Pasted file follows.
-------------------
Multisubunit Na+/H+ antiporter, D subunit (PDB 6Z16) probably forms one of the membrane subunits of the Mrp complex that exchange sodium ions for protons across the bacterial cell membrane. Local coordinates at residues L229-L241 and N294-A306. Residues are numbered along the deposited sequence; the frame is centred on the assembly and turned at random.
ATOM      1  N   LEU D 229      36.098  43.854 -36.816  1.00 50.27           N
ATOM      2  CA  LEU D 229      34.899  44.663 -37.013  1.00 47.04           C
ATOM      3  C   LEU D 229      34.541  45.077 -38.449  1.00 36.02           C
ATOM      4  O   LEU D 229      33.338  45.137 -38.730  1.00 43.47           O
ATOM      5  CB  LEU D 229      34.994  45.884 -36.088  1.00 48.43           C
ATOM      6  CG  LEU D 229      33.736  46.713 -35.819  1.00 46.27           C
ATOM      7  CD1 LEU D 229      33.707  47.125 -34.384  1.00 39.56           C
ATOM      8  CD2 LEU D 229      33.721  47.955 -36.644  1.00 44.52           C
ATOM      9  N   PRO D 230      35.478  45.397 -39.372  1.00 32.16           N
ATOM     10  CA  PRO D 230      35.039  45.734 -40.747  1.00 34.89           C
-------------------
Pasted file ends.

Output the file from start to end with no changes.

Multisubunit Na+/H+ antiporter, D subunit (PDB 6Z16) probably forms one of the membrane subunits of the Mrp complex that exchange sodium ions for protons across the bacterial cell membrane. Local coordinates at residues L229-L241 and N294-A306. Residues are numbered along the deposited sequence; the frame is centred on the assembly and turned at random.
ATOM      1  N   LEU D 229      36.098  43.854 -36.816  1.00 50.27           N
ATOM      2  CA  LEU D 229      34.899  44.663 -37.013  1.00 47.04           C
ATOM      3  C   LEU D 229      34.541  45.077 -38.449  1.00 36.02           C
ATOM      4  O   LEU D 229      33.338  45.137 -38.730  1.00 43.47           O
ATOM      5  CB  LEU D 229      34.994  45.884 -36.088  1.00 48.43           C
ATOM      6  CG  LEU D 229      33.736  46.713 -35.819  1.00 46.27           C
ATOM      7  CD1 LEU D 229      33.707  47.125 -34.384  1.00 39.56           C
ATOM      8  CD2 LEU D 229      33.721  47.955 -36.644  1.00 44.52           C
ATOM      9  N   PRO D 230      35.478  45.397 -39.372  1.00 32.16           N
ATOM     10  CA  PRO D 230      35.039  45.734 -40.747  1.00 34.89           C